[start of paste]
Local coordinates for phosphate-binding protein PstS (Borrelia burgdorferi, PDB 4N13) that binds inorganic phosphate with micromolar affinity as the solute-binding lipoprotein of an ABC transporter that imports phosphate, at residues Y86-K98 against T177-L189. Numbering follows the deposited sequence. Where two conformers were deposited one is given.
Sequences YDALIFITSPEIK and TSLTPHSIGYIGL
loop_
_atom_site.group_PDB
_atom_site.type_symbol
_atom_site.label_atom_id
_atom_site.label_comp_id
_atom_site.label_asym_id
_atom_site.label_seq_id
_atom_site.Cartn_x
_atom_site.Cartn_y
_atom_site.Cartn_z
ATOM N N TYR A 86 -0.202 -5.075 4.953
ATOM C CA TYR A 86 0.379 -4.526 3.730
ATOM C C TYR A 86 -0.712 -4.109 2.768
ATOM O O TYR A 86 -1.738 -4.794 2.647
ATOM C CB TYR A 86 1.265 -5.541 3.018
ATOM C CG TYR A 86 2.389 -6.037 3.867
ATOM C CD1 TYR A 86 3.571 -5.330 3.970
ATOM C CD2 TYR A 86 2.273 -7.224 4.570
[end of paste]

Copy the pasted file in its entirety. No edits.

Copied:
Local coordinates for phosphate-binding protein PstS (Borrelia burgdorferi, PDB 4N13) that binds inorganic phosphate with micromolar affinity as the solute-binding lipoprotein of an ABC transporter that imports phosphate, at residues Y86-K98 against T177-L189. Numbering follows the deposited sequence. Where two conformers were deposited one is given.
Sequences YDALIFITSPEIK and TSLTPHSIGYIGL
loop_
_atom_site.group_PDB
_atom_site.type_symbol
_atom_site.label_atom_id
_atom_site.label_comp_id
_atom_site.label_asym_id
_atom_site.label_seq_id
_atom_site.Cartn_x
_atom_site.Cartn_y
_atom_site.Cartn_z
ATOM N N TYR A 86 -0.202 -5.075 4.953
ATOM C CA TYR A 86 0.379 -4.526 3.730
ATOM C C TYR A 86 -0.712 -4.109 2.768
ATOM O O TYR A 86 -1.738 -4.794 2.647
ATOM C CB TYR A 86 1.265 -5.541 3.018
ATOM C CG TYR A 86 2.389 -6.037 3.867
ATOM C CD1 TYR A 86 3.571 -5.330 3.970
ATOM C CD2 TYR A 86 2.273 -7.224 4.570